The identification of ‘critical periods’ of exposure was investigated using a series of binary logistic regression analyses. Each regression model included occupational social class at a single year of age as the explanatory variable, with LLI in 1997 as the dependent variable. For this analysis, because occupational social class at a single point in time (rather than accumulated exposure) was the variable of interest, with no requirement for each respondent to have the same number of data-points, the age timeline was treated slightly differently. First, as childhood occupational social class was based on just one measure of parental occupational social class with the earliest change in class occurring at 12 year, ages 6–11 were combined as a single variable. Second, the timeline was truncated at the upper limit of 73 years because no further changes in occupational social class were reported after this age. Four additional models with occupational social class at each of the four points using the ‘life stage’ approach as the explanatory variables were also estimated. Age in 1997 and sex were included as covariates in all analyses.

To assess the impact of the timing of movement between occupational social classes over the life-course on later health, participants were classified according to their sequence of exposures to manual or non-manual occupational social class in childhood, at labour market entry, at occupational maturity and in 1997. The number ‘1’ was used to denote non-manual occupational social class and the number ‘2’ to denote manual occupational social class. Thus, the sequence ‘1122’ would represent an individual who was in a non-manual occupational social class in childhood and at labour market entry, and in a manual occupational social class at occupational maturity and in 1997. As noted above, the aim was to build upon simple origin/destination models of social mobility that would traditionally consider just two measures of social class, one in childhood and one in adulthood. Of the 16 possible sequences, four were represented by fewer than five respondents and these were combined into a single ‘atypical’ category. The percentage of respondents reporting LLI in each trajectory group was then compared.


Measurement validity: accumulation

Figure 1 shows the descriptive validity of percentage of life time in manual occupational social class based on increasing intervals between measurements, according to their correlation (R) with the same cumulative measure based on the full life-course data (6-monthly measurements), and the proportion of explained variance (R 2) in the latter measure. In general, the pattern is unsurprising in that the correlation and explained variance both decline as the interval between measurements increases. However, overall the values remain high regardless of the frequency of measurement. The correlation remains above 0.9 for all but the 19-year interval, where it drops only slightly to 0.87. Similarly, the R 2 values show that the percentage of life time in manual occupational social class estimated using measures at increasing intervals explains at least 75 % of the variance in the measure calculated using 6-monthly measures, and again only drops below 80 % for the 19-year interval. The only other notable deviation from a broadly linear pattern occurs when the interval between measurements reaches 16 years, at which point there appears to be a steeper drop in both the R and R 2 values.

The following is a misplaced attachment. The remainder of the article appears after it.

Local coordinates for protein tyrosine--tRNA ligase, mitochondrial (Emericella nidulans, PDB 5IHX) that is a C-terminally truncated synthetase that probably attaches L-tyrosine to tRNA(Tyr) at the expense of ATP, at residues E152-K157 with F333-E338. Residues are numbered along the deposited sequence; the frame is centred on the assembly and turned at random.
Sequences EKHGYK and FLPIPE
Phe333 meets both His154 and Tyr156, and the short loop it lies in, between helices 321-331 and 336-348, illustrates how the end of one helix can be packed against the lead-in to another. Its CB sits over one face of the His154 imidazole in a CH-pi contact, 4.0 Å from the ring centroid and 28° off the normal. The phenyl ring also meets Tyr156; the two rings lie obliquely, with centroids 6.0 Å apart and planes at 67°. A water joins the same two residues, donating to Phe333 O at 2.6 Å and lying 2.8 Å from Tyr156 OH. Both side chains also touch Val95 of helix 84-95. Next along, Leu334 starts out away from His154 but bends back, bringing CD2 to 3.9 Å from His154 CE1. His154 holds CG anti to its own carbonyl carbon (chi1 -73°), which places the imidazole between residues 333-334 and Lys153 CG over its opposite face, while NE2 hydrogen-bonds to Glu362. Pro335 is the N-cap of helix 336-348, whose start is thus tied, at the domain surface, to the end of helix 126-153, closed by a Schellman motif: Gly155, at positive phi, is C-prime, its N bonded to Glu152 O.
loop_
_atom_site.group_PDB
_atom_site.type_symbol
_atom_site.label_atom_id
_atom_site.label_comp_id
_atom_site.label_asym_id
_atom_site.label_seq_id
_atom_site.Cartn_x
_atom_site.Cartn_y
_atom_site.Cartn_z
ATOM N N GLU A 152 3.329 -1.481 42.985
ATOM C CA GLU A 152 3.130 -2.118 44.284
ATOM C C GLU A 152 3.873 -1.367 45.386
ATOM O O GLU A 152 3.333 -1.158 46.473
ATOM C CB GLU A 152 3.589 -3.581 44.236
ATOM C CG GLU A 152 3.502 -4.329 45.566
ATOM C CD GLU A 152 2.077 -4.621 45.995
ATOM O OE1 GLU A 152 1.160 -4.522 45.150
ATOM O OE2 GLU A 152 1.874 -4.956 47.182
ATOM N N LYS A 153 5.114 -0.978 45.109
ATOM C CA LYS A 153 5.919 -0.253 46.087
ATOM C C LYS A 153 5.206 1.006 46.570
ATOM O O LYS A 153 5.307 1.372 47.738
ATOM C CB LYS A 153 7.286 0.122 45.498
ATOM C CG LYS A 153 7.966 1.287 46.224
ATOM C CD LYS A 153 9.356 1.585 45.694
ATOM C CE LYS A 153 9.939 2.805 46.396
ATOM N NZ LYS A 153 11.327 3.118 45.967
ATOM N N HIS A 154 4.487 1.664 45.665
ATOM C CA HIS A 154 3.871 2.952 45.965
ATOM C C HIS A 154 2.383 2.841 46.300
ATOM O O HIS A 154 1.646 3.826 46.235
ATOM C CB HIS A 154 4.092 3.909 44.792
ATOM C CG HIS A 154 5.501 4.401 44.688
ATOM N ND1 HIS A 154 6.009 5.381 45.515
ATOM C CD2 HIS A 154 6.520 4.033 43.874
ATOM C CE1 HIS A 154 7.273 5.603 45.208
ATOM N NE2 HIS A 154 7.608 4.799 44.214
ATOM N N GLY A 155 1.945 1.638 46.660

Fig. 1
Correlation and variance explained when percentage of life time in manual occupational social class is calculated using increasing intervals between measures, compared with values obtained when measures are taken every 6 months

The values for correlation and explained variance associated with accumulated exposure to disadvantage estimated using the four-point life stage approach are included at the end of the axis in Fig. 1. Both values are lower than for any of the ‘equal interval’ measures, with a correlation coefficient of 0.83 and 69 % of the variance in the full life-course data explained.

Explanatory analysis: accumulation